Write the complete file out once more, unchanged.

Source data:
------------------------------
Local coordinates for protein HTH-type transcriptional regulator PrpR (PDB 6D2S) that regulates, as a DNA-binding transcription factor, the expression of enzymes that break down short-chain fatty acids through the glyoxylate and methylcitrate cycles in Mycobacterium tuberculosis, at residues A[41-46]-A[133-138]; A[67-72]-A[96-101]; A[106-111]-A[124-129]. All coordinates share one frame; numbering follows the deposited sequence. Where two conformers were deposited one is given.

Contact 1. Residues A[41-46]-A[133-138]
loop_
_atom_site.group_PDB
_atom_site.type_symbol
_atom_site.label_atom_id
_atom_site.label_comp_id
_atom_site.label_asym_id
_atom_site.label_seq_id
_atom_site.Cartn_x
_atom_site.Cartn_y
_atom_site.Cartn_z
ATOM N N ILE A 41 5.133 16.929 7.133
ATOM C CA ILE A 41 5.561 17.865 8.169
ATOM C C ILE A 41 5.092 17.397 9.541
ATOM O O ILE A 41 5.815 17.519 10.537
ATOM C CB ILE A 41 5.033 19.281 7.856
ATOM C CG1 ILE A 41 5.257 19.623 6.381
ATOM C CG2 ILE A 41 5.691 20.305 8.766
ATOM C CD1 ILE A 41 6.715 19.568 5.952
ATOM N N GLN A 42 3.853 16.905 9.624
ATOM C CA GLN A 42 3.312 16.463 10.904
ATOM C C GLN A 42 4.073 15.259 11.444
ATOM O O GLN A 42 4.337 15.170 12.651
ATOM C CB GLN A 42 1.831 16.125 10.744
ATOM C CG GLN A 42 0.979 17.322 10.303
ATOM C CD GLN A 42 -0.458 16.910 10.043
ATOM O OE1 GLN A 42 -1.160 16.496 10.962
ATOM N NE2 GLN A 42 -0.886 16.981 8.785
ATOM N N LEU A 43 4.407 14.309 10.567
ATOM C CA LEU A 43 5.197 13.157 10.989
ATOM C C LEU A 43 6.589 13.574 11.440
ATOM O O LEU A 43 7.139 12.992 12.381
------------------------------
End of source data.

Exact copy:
Local coordinates for protein HTH-type transcriptional regulator PrpR (PDB 6D2S) that regulates, as a DNA-binding transcription factor, the expression of enzymes that break down short-chain fatty acids through the glyoxylate and methylcitrate cycles in Mycobacterium tuberculosis, at residues A[41-46]-A[133-138]; A[67-72]-A[96-101]; A[106-111]-A[124-129]. All coordinates share one frame; numbering follows the deposited sequence. Where two conformers were deposited one is given.

Contact 1. Residues A[41-46]-A[133-138]
loop_
_atom_site.group_PDB
_atom_site.type_symbol
_atom_site.label_atom_id
_atom_site.label_comp_id
_atom_site.label_asym_id
_atom_site.label_seq_id
_atom_site.Cartn_x
_atom_site.Cartn_y
_atom_site.Cartn_z
ATOM N N ILE A 41 5.133 16.929 7.133
ATOM C CA ILE A 41 5.561 17.865 8.169
ATOM C C ILE A 41 5.092 17.397 9.541
ATOM O O ILE A 41 5.815 17.519 10.537
ATOM C CB ILE A 41 5.033 19.281 7.856
ATOM C CG1 ILE A 41 5.257 19.623 6.381
ATOM C CG2 ILE A 41 5.691 20.305 8.766
ATOM C CD1 ILE A 41 6.715 19.568 5.952
ATOM N N GLN A 42 3.853 16.905 9.624
ATOM C CA GLN A 42 3.312 16.463 10.904
ATOM C C GLN A 42 4.073 15.259 11.444
ATOM O O GLN A 42 4.337 15.170 12.651
ATOM C CB GLN A 42 1.831 16.125 10.744
ATOM C CG GLN A 42 0.979 17.322 10.303
ATOM C CD GLN A 42 -0.458 16.910 10.043
ATOM O OE1 GLN A 42 -1.160 16.496 10.962
ATOM N NE2 GLN A 42 -0.886 16.981 8.785
ATOM N N LEU A 43 4.407 14.309 10.567
ATOM C CA LEU A 43 5.197 13.157 10.989
ATOM C C LEU A 43 6.589 13.574 11.440
ATOM O O LEU A 43 7.139 12.992 12.381